Balance and deploy from a position of strength while under stress, including the stress of being a student and service member
Plan strategically and execute tactically as part of a team striving to both meet requirements and excel
Transition between roles and assignments in a way that makes sense, for instance, moving between command environments and civilian life.
Everyone has a limited amount of time. Some essential skills get enough training to make a good beginning. Many necessities get less attention than they deserve. In my experience, the one essential skill that gets the least training is how to do conflict well. To be a part of any team, especially in a conflict environment, you need to be able to engage in conflict on purpose, while under stress, staying relaxed, balanced, and ready to choose the options likely to work best for everyone involved. The only way to learn this is to practice it until you can embody it even under the worst circumstances.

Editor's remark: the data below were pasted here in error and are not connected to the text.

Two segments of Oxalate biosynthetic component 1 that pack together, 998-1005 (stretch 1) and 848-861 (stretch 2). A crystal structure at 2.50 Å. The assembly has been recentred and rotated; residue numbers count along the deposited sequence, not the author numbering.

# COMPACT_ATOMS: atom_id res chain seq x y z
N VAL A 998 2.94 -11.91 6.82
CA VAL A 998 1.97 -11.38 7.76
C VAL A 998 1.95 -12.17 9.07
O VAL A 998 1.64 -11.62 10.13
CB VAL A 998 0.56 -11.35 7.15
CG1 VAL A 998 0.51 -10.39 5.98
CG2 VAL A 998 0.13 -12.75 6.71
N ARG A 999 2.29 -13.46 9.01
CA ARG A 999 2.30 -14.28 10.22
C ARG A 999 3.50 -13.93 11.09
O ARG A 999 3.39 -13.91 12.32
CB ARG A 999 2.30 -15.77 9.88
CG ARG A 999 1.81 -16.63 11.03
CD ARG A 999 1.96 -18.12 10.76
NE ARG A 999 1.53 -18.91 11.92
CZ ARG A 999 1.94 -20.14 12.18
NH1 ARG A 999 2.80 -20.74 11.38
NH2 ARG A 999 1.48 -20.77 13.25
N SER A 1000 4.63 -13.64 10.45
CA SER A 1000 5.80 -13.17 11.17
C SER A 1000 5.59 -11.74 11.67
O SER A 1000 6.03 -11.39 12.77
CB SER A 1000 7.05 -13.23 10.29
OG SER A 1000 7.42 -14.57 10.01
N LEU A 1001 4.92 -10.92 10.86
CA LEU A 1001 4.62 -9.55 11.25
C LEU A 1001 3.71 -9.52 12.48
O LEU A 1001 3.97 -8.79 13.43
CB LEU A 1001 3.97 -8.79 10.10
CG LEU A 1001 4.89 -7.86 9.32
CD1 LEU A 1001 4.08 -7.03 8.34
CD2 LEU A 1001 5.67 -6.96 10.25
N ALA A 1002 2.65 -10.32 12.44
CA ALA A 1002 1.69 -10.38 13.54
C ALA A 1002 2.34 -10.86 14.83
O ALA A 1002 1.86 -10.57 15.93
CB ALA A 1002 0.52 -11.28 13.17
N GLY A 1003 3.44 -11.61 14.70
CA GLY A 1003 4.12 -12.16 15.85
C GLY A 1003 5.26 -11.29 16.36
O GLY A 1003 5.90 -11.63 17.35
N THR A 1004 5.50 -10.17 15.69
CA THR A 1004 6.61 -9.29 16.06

After getting aikido started, my students move beyond the physical movement into real-time conflict practice that is also verbal and systemic so that they can apply these practices to their learning, leadership, and longevity. In this way, physical and psychological modes begin to work together. What before seemed separate is connected: body/mind/spirit/soul moves in concert to shift conflict's rules of engagement from habits of automatic fight/ flight/ freeze to responsive, natural movement toward solutions that work in the real world.
If you want to be truly ready when duty calls, to lead and follow well, get your balance back when you lose it, and do well in whatever you choose, then the way to get there is through practice. What you do with your limited time is, finally, up to you. Please train with us, so you can be ready to do conflict well.
Many thanks to the UC Berkeley ROTC leadership for this opportunity!
Brandon Williamscraig Ph.D., Aikido 5th dan